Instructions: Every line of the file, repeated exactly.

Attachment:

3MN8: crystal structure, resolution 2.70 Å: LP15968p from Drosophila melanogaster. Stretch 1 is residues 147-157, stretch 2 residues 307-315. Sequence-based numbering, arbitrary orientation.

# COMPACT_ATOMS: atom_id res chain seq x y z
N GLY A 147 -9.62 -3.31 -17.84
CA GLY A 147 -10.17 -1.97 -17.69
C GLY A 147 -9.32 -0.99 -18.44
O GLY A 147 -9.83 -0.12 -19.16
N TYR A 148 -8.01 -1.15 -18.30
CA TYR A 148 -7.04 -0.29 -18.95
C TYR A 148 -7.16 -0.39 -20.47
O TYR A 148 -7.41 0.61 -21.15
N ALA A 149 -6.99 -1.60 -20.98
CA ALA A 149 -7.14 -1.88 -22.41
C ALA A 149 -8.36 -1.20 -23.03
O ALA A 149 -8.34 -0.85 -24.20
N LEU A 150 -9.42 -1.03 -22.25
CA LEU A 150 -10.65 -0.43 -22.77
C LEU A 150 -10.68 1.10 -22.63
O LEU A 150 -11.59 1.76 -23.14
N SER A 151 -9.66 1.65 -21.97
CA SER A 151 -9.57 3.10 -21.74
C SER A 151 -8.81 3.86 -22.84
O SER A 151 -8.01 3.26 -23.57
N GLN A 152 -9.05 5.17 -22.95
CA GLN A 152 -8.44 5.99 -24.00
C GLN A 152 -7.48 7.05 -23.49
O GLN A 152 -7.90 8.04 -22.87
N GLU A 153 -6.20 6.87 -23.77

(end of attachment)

3MN8: crystal structure, resolution 2.70 Å: LP15968p from Drosophila melanogaster. Stretch 1 is residues 147-157, stretch 2 residues 307-315. Sequence-based numbering, arbitrary orientation.

# COMPACT_ATOMS: atom_id res chain seq x y z
N GLY A 147 -9.62 -3.31 -17.84
CA GLY A 147 -10.17 -1.97 -17.69
C GLY A 147 -9.32 -0.99 -18.44
O GLY A 147 -9.83 -0.12 -19.16
N TYR A 148 -8.01 -1.15 -18.30
CA TYR A 148 -7.04 -0.29 -18.95
C TYR A 148 -7.16 -0.39 -20.47
O TYR A 148 -7.41 0.61 -21.15
N ALA A 149 -6.99 -1.60 -20.98
CA ALA A 149 -7.14 -1.88 -22.41
C ALA A 149 -8.36 -1.20 -23.03
O ALA A 149 -8.34 -0.85 -24.20
N LEU A 150 -9.42 -1.03 -22.25
CA LEU A 150 -10.65 -0.43 -22.77
C LEU A 150 -10.68 1.10 -22.63
O LEU A 150 -11.59 1.76 -23.14
N SER A 151 -9.66 1.65 -21.97
CA SER A 151 -9.57 3.10 -21.74
C SER A 151 -8.81 3.86 -22.84
O SER A 151 -8.01 3.26 -23.57
N GLN A 152 -9.05 5.17 -22.95
CA GLN A 152 -8.44 5.99 -24.00
C GLN A 152 -7.48 7.05 -23.49
O GLN A 152 -7.90 8.04 -22.87
N GLU A 153 -6.20 6.87 -23.77